11/19/2009, 00.00
CHINA
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Three Gorges Dam, another 17 billion euros needed

Costs of projected completed in 2006 continue to rise. These funds are needed for the local population, suffering its worst drought in 60 years.

Beijing (AsiaNews / Agencies) - The construction of the huge Three Gorges Dam, which interrupts the flow of water into the basin of the Yangtze River, has carried with it an avalanche of problems for the local population, requiring an additional 17 billion euros for their solution. The figure is in addition to the huge controversy - environmental and social - that have accompanied the entire project. So reports Chinese state media today.

According to the Government People's Daily, a draft prepared by the central government plans to invest most money to support the population - largely farmers - who have been displaced by the dam’s construction. In fact, 1.3 million people lost their homes in this undertaking. If approved by Beijing, the investment will add to around 26 billion already invested in the dam, which provides a sort of lift for river boats as well as 26 electrical generators.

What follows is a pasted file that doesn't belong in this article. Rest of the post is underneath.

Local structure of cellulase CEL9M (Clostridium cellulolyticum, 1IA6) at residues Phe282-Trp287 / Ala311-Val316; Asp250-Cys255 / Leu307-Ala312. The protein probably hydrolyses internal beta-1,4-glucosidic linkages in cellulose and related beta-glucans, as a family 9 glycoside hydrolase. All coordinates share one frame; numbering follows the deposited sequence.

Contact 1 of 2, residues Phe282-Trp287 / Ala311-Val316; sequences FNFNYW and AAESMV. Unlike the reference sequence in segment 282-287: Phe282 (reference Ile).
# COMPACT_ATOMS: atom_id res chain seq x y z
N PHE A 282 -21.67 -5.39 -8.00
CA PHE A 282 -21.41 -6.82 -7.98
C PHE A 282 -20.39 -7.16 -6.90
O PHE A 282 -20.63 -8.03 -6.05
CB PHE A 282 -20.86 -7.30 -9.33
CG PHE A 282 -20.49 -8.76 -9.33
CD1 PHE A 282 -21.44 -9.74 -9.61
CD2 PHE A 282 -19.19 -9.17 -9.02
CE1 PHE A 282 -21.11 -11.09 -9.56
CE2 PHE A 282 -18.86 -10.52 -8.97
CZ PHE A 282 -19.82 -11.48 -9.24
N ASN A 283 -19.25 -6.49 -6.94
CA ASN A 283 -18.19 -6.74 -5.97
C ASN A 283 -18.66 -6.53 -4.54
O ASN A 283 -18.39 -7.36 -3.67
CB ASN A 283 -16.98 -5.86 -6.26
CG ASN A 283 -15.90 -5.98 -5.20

The governments of Chongqing and Hubei Province argue that not enough has been done to address the needs of the local area. According to Weng Lida, who works in the office for the environmental protection of the river Yangtze, 17 billion had been already budgeted just for the people: "It was supposed to help migrants find sustainable employment”.  Li Feng, who worked on the construction plan, confirms the existence of these estimates, but they were ignored.

The epic of the Three Gorges Dam - a challenge to nature, strongly desired by the then premier Li Peng – began in the early 90s, when the government ordered the residents of the Yangtze basin to abandon homes and villages to allow work begin. According to the then Vice Premier Zou Jiahui, the project would cost no more than 6 billion euros. Despite the government’s alleged "humanitarian" motivations - that the dam was the only way to stop the flooding of the river - people began to protest violently against the decision.

 Government orders to suppress the protests, culminated in the forced removal of farmers from the area. The project was completed in 2006,

 

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